Begun by three Democratic members of the House Committee on Energy and Commerce in February 2010, the investigation looked at the potential impact on water quality of using diesel fuel injected at extremely high pressure to crack rock seams, releasing the natural gas and oil trapped within.
Under the 2005 Energy Policy Act, any company that performs hydraulic fracturing using diesel fuel must receive a permit to be in compliance with the Safe Drinking Water Act.
In the course of their investigation, Representatives Henry Waxman of California, Edward Markey of Massachusetts, and Diana DeGette of Colorado sent letters to 14 oil and gas service companies requesting information about the type and volume of chemicals they used in hydraulic fracturing fluids between 2005 and 2009.
All the companies voluntarily provided the committee with data on the volume of diesel fuel and other hydraulic fracturing fluids they used during the five year period. Twelve of the 14 companies acknowledged using diesel in their fracking operations.
In a letter to U.S. EPA Administrator Lisa Jackson dated January 31, the legislators wrote, "We learned that no oil and gas service companies have sought - and no state and federal regulators have issued - permits for diesel fuel use in hydraulic fracturing."
"This appears to be a violation of the Safe Drinking Water Act," they wrote. "It also means that the companies injecting diesel fuel have not performed the environmental reviews required by the law."
The EPA's Office of Research and Development also is currently conducting a scientific study to examine the possible relationships between hydraulic fracturing, or fracking, and drinking water quality.
Fracking fluid is injected into a natural gas well at high pressure. (Photo by Tim Minelli)
"A key unanswered question is whether the unregulated injection of diesel fuel or fluids containing diesel is adversely affecting drinking water supplies," the legislators wrote to Jackson.
None of the hydraulic fracturing service companies track the nearness of the wells they fracture to underground sources of drinking water, which they said is the responsibility of the oil and gas well operators.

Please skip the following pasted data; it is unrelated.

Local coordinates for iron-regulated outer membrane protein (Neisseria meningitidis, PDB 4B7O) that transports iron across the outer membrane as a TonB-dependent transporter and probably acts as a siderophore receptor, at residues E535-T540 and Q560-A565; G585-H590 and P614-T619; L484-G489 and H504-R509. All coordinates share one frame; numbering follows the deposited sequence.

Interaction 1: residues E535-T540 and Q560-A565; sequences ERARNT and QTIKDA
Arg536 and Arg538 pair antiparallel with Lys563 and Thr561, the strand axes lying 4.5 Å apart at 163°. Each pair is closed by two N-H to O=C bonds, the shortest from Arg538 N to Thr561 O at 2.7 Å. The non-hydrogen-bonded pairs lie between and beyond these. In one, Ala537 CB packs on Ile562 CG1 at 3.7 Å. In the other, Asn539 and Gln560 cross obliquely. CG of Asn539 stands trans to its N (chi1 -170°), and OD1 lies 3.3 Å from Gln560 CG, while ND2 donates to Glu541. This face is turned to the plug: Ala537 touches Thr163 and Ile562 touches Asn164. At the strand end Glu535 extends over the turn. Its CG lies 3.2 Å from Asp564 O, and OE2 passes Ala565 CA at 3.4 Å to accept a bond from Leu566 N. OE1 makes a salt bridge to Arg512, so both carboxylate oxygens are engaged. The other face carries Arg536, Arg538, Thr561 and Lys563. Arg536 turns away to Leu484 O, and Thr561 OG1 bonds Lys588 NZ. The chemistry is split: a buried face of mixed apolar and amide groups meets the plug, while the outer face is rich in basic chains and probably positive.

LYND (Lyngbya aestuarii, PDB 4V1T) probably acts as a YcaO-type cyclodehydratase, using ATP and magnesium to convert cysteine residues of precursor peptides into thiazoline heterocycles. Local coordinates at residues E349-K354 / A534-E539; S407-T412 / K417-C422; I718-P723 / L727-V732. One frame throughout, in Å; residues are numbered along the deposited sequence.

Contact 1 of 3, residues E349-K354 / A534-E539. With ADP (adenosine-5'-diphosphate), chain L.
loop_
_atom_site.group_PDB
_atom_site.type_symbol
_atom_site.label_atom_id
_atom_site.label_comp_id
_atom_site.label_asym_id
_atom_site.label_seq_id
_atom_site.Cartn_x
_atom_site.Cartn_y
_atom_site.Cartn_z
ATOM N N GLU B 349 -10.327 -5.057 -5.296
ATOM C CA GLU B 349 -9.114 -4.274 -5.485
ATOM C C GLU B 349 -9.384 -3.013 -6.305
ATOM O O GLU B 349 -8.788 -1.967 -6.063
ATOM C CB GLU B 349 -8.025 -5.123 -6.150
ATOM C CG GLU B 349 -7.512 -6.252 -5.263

For this reason, the legislators told Jackson they have been "unable to draw definitive conclusions about the potential impact of these injections on public health or the environment."
Analysis of data provided by the companies shows that BJ Services used the most diesel fuel and fluids containing diesel, more than 11.5 million gallons, followed by Halliburton, which used 7.2 million gallons.
Four other companies, RPC (4.3 million gallons), Sanjel (3.6 million gallons), Weatherford (2.1 million gallons), and Key Energy Services (1.6 million gallons), used more than one million gallons of diesel fuel and fluids containing diesel.
Of the 19 states where diesel-containing fluids were injected, Texas accounted for half of the total volume injected, 16 million gallons.
The companies injected at least one million gallons of diesel-containing fluids in Oklahoma, North Dakota, Louisiana, Wyoming, and Colorado.
In total, the companies used 10.2 million gallons of straight diesel fuel and 21.8 million gallons of products containing at least 30 percent diesel fuel.
But in January 2010, Energy In Depth, a group representing most of America's oil and gas producers, wrote that "diesel fuel is simply not used in fracturing operations."
"The industry has been saying they stopped injecting toxic diesel fuel into wells. But our investigation showed this practice has been continuing in secret and in apparent violation" of the Safe Drinking Water Act, said Waxman, a former chairman of the House Committee on Energy and Commerce, and currently the panel's ranking Democrat.
Diesel fuel contains toxics, including benzene, toluene, ethylbenzene, and xylenes. The Department of Health and Human Services, the International Agency for Research on Cancer, and the U.S. Environmental Protection Agency have determined that benzene is a human carcinogen.
Chronic exposure to toluene, ethylbenzene, or xylenes has been shown to cause damage to the central nervous system, liver, and kidneys.
While fracking is used in more than 90 percent of natural gas and oil wells, not all fracking operations use diesel fuel. Other fracking fluids are water-based, but some formations cannot be cracked by these fluids because clay or other substances in the rock absorb water.
Last August, more than 25 conservation organizations wrote to Waxman and Markey and separately to the EPA, urging probes into the use of diesel in fracking operations and its effect on drinking water quality.
The Environmental Working Group is pleased that their prompts have yielded information.
"Companies are increasingly drilling in populated areas and using ever more intensive hydraulic fracturing in shale formations," said EWG Senior Counsel Dusty Horwitt. "Reps. Waxman, Markey and DeGette deserve credit for pursuing this important investigation and working to ensure that drilling is conducted carefully and in compliance with our laws."
See earlier ENS coverage of this issue: EPA Subpoenas Halliburton, Seeking Fracking Secrets
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